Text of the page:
A Study in Trail Anatomy

Thanks for letting me blog about the dirt on dirt here.


A little bit about me: I learned to mountain bike in Florida (stop laughing now) and North Carolina about 20 years ago, then 15ish years ago I moved myself and my mountain bike out to California. Since then, I’ve picked up a riding partner (my husband) and am learning to ride uphill. When I’m not mountain biking, I’m working, building LEGO sculptures or watching American football.


This year, my husband and I decided to do trail work on our favorite trail system, Wilder State Park in Santa Cruz with Trailworkers (http://www.trailworkers.com).  We’ve done some trail work before, but this was cool because we learned more about the structures involved for creating a good trail with proper drainage.


The tools:

-       Pulaski: a firefighting axe

-       McLeod: a firefighting rake/hoe

-       A shovel: self-explanatory

-       A wheelbarrow: to carry the tools and/or tired trail workers


The trail drainage maintenance was on a portion of the Old Cabin Trail that starts at the Wilder Ridge Loop Trail, a nice rolling section of singletrack through the meadow.  When we rode it a few weeks prior, you could feel how the trail has some built-in “rollers” that you could almost pump downhill and are very gradual going up.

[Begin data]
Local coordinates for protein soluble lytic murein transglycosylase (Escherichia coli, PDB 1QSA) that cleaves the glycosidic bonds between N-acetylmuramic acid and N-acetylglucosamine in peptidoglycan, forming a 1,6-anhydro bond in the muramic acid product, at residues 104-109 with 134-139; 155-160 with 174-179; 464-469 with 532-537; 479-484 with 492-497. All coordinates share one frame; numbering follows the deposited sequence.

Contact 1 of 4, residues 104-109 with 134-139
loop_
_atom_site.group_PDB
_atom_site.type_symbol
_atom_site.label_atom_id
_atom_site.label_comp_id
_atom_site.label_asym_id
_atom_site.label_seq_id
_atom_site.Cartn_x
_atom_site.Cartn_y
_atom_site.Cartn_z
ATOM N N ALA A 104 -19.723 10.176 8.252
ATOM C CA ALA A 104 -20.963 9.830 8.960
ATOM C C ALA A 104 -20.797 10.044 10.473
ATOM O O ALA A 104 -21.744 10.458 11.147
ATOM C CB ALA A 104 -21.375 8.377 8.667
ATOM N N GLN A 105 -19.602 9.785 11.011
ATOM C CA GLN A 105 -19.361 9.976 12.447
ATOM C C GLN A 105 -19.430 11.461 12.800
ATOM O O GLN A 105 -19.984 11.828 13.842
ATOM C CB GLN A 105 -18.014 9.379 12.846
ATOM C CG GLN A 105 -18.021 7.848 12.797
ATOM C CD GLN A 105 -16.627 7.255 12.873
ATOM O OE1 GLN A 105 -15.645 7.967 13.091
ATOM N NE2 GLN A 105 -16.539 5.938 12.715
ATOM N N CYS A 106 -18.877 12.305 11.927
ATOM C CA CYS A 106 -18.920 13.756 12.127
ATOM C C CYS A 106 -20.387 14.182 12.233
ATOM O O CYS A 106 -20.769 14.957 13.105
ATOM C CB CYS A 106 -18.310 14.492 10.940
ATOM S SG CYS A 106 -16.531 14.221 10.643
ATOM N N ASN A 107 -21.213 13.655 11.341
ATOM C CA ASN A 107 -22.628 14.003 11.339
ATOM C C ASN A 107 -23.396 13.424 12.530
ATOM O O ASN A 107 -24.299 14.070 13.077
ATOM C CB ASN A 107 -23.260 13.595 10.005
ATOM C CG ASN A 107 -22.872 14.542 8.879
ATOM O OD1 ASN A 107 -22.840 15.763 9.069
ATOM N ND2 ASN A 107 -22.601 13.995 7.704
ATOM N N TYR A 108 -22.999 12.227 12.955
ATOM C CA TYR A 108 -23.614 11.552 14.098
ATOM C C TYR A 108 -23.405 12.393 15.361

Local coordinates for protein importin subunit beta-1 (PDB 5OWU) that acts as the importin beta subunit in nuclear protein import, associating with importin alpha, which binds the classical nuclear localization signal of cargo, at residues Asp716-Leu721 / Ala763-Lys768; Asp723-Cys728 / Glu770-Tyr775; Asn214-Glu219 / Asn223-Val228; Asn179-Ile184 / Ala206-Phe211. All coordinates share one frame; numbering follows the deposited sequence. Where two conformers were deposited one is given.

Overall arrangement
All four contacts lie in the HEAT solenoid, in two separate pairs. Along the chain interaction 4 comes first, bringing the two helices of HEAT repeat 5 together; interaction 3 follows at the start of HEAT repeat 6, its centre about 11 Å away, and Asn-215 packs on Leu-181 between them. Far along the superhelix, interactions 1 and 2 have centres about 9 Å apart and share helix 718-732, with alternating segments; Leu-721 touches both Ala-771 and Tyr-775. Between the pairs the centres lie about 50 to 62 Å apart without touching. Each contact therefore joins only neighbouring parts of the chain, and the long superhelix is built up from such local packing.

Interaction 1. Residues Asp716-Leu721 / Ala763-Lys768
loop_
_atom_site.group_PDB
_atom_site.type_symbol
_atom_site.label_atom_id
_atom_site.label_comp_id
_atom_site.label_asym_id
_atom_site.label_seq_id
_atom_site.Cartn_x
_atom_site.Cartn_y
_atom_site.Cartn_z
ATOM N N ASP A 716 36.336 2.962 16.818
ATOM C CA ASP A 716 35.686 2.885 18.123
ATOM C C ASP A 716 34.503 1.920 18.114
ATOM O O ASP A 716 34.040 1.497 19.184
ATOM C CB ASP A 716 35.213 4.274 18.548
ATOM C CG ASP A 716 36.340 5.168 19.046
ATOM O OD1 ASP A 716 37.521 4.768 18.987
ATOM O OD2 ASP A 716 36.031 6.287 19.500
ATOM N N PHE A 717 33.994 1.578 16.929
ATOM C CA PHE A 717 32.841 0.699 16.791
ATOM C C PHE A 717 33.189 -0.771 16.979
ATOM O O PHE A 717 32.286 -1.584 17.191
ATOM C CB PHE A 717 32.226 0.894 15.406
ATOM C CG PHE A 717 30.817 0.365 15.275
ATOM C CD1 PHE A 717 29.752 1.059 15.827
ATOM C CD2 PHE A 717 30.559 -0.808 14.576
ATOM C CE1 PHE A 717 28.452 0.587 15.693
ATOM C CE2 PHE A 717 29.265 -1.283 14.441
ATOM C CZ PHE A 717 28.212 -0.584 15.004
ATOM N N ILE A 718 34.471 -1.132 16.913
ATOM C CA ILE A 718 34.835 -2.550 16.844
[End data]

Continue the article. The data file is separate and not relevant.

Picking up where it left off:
This is much better than the “old skool” water bars, not because anyone can’t ride over them, but because the water wouldn’t necessarily flow over it, but run into it. Some trails locally are now basically adjoining “U” shaped dips thanks to the erosion, improper placement, and lack of trail maintenance over time. While they sound like fun to launch, they don’t have a great landing zone. So even for riding, these aren’t ideal.



This December weekend, we learned from one of the California state park system’s trail builders on how to build and maintain drainage on a trail running downhill through the meadow on the Twin Oaks trail.


The trail is not very technical, but the drainage is particularly important in the meadow area as the rains in the Santa Cruz area can be quite intense.


Photo courtesy of Chuck Wisse of Trailworkers

The way we built the trail involves creating a drainage area, giving the water an area to go. The remainder of the water, as it continues to flow down trail, slows down as it continues down the trail.


The area after the drain is a gently sloped mound, which is armored. The armoring is rocks underneath the dirt that keeps the mound from eroding away. The mound is created with dirt and organics that were removed from the drain area. Everything about this type of trail building is resourcefulness—you want to reuse as much material as possible.



While the technical part of the work was interesting, the other nice thing about doing the trail work was the appreciation you take in walking a trail. A trail that takes only a few minutes to bike up may require a significant more time walking (and using different muscles that hate you when you’re done).


The other thing that’s nice is when you’re building a trail is determining how to ride it. Even though we are making sustainable trails, you still want the fun part. So when we were maintaining our drains, you wanted to remove the high points at certain places and keep the flow going on the trail.


But what’s even better: getting the “Thank Yous” as both cyclists and hikers pass. And hopefully next time, they’ll join you.


Until next time, the rubber side down.

-Anne Henmi

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